Sanitizing history is tricky businessBy PETER GILDERSON,
Little did I know when I wrote my last column in the Northside Sun on the flag and hold-overs from old Mississippi that these matters would fill the headlines after Charlottesville. Since that terrible exhibition of racial hatred which I deeply deplore, several states have started the process of removal of monuments to the South's Confederate heroes. Let me try to put this in some perspective.
Slavery has existed in the world since the earliest times. The pyramids were built by slaves. Black, white and other races have all been subjected to slavery. The first American navy was formed to combat the seizure of white sailors for sale as slaves in North Africa. Indentured servitude was the next door neighbor of slavery for many white immigrants to the early American colonies. George Washington and other founding fathers owned slaves. It was the accepted way of life in those early colonial times. But for "amazing grace" that period would have been extended.
This brings us to the Civil War. Many from the South believed their heritage was being threatened from an economic standpoint. Antebellum Natchez, for example, had half of all the millionaires in the entire country. Many signed up for battle because they considered their well being was threatened by the North. Now the generals who led those armies are being portrayed as villains, and their statues are in the process of being removed across the country.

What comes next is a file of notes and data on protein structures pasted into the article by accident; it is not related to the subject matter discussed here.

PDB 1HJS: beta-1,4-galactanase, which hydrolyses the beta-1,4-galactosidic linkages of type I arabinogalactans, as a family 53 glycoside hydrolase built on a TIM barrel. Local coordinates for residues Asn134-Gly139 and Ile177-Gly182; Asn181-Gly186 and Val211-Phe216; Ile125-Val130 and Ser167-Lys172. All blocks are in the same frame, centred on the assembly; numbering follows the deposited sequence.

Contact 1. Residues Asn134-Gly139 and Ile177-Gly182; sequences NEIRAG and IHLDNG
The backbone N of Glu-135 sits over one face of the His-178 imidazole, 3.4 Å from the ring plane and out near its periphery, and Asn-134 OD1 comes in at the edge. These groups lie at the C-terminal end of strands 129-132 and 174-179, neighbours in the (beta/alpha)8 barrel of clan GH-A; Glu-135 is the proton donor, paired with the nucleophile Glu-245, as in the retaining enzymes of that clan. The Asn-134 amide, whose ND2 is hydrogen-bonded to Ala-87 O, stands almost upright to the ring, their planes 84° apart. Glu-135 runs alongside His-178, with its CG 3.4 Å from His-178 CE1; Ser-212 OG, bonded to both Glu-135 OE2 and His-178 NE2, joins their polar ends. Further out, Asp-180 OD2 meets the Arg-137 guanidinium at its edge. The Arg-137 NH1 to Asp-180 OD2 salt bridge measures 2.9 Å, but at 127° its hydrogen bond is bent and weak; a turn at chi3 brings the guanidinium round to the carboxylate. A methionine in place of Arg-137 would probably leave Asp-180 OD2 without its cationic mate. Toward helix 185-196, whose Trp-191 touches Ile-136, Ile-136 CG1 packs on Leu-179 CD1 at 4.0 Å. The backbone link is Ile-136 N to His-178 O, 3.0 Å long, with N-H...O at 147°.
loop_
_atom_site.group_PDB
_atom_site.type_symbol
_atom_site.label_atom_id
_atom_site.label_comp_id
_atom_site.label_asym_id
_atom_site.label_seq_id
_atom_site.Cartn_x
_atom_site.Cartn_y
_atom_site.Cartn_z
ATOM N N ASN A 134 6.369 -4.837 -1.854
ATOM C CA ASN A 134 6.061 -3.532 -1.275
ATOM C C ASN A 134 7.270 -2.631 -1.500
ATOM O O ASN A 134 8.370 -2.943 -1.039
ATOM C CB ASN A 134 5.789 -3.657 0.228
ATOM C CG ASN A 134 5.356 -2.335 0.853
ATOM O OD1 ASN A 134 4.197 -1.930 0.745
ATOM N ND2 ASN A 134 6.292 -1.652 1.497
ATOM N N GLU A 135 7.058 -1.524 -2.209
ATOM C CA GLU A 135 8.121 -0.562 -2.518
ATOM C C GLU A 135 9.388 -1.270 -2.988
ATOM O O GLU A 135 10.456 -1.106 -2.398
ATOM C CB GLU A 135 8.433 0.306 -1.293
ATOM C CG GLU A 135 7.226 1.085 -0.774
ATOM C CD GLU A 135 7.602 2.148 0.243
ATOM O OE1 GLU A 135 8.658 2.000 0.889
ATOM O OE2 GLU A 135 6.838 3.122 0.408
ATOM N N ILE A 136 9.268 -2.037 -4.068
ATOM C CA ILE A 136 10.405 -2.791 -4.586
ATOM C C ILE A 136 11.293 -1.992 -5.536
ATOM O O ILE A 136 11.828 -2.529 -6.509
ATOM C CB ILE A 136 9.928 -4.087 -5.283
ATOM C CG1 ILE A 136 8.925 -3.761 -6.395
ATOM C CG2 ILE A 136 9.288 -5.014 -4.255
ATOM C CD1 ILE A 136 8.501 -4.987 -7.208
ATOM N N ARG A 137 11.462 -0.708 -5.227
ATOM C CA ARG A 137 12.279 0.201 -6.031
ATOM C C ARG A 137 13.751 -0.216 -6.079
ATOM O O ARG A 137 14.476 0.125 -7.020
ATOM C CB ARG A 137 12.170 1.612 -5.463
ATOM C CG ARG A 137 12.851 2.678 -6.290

In my last column I referred briefly to a prominent Northern general--William T. Sherman. His signature accomplishment in the Civil War was his tactic of raiding a town quickly without waiting for the usual support team to keep him supplied. He stole his food from the towns he raided, destroyed what he didn't need, and set fire to the houses. This he did to Meridian, for example, in the cold winter of 1864. His goal in "total war", as he called it, was to destroy the towns and Confederate supplies, and to demoralize the fighting men at the far away front.
Later he was the army general in charge of the western Indian Wars of the 1870s. He said: "We must act with vindictive earnestness against the Sioux, even to their extermination including men, women and children." He encouraged the eradication of the buffalo, a major food source of the Indians. Sherman has statues on display in many towns across the North, including one outside the Treasury Building in Washington D.C. How about removing those statues while we are about sanitizing our history?
Peter Gilderson is a Northsider.